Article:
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January 21, 2014 / achanguris

Social Media Theory: Continuum of Permanence

Out here on the Internet, not all content is created equal. Some of it has legs, some of it doesn’t. Keeping this continuum of permanence in mind can help you stay in the right frame of mind when responding to a social media crisis.

My theory of the Continuum of Permanence (as it relates to social content).

My theory of the Continuum of Permanence (as it relates to social content).

Let’s start with Twitter. It’s all the way to the left of the scale because, by it’s very nature, its content is the least permanent. Tweets fly by in rapid succession (particularly if you follow a large number of users). It’s important to address critical tweets, but a single unflattering remark isn’t likely to ruin your business or reputation.

Facebook is a little more permanent as compared to Twitter. There’s still a good amount of turnover (to the chagrin of many Facebook page managers), but the fire hose effect isn’t quite as strong. My policy is to respond to 99% of the posts on the Facebook pages I manage. Most of the posts are compliments, so it’s a fun part of the job.

YouTube comments are more permanent than Facebook remarks because the comments stick with your video content. Whether it’s been five minutes or five years, that comment someone made about your video is going to be front and (nearly) center for anyone who watches it. In my experience, spam is the biggest issue on YouTube. The situation has improved over the years, but it’s best to keep a close eye on these comments since they live on well after the original post.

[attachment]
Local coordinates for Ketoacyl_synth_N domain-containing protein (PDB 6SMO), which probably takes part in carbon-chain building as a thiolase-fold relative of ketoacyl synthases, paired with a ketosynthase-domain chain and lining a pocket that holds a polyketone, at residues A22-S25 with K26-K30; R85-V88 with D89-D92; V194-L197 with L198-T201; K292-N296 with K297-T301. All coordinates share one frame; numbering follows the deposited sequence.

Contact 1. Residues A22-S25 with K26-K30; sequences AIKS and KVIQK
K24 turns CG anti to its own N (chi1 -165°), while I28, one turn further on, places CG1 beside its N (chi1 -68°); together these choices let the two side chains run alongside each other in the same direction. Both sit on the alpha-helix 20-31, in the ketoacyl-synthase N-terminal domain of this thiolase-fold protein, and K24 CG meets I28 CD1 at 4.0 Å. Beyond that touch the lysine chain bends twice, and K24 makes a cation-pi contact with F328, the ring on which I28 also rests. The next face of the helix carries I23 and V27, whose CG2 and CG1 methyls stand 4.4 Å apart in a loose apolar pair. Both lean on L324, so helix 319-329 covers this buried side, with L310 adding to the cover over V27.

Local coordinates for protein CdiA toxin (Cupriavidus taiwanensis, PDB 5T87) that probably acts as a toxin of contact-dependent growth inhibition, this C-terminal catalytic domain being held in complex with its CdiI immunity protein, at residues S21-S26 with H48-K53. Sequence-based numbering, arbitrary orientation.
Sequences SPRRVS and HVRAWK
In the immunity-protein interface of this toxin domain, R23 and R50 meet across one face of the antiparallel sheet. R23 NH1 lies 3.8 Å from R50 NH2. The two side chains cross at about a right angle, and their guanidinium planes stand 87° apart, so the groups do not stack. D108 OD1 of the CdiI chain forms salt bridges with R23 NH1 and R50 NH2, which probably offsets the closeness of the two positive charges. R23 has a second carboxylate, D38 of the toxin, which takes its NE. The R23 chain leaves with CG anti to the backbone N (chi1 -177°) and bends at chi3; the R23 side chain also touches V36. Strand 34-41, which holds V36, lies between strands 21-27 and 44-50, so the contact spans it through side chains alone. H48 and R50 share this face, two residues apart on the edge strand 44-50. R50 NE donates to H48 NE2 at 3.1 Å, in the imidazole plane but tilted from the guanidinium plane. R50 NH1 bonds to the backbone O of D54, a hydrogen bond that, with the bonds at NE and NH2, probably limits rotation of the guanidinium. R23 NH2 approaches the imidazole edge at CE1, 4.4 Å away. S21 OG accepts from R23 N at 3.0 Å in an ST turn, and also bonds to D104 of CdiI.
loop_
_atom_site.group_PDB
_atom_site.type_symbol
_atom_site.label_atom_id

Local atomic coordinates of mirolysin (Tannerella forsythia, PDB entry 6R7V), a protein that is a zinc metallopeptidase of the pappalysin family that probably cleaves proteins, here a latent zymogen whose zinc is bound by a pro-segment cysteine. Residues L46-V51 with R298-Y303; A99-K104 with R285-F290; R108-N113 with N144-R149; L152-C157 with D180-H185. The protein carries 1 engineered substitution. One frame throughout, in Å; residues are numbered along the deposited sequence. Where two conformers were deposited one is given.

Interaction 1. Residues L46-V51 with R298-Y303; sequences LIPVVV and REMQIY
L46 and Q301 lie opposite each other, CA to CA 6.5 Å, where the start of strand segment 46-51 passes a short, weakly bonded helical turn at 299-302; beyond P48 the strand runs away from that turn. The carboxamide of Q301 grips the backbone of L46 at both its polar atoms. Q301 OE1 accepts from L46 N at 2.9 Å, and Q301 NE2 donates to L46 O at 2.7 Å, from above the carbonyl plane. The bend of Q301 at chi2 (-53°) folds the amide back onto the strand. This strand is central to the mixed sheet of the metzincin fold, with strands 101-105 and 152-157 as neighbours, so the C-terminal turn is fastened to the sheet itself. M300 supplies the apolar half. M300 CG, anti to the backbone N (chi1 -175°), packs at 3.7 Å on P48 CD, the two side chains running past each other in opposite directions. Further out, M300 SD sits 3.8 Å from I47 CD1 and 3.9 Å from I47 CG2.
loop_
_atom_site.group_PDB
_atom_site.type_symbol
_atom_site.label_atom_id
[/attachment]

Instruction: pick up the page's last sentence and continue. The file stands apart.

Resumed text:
Your blog is similar in permanence to YouTube, simply because comments stick with individual posts. Again, you’ll want to be sure the content that’s living as an extension of your blog post is relevant, useful, and that you’ve engaged with the person commenting as appropriate.

Your website is the most permanent space you have. If you allow comments (we don’t, and I wouldn’t necessarily advise it, but to each his own) you’ll need to watch very closely and manage with care.

I call this my Continuum of Permanence, but you could also call it my Continuum of Panic. I’m (slightly) less likely to need anxiety medication when someone posts a negative tweet than I am when they post something critical on Facebook and so on.

What do you think? Where would you put Instagram on this continuum? Where do Pinterest or Google+ fall on the spectrum? More importantly: why?

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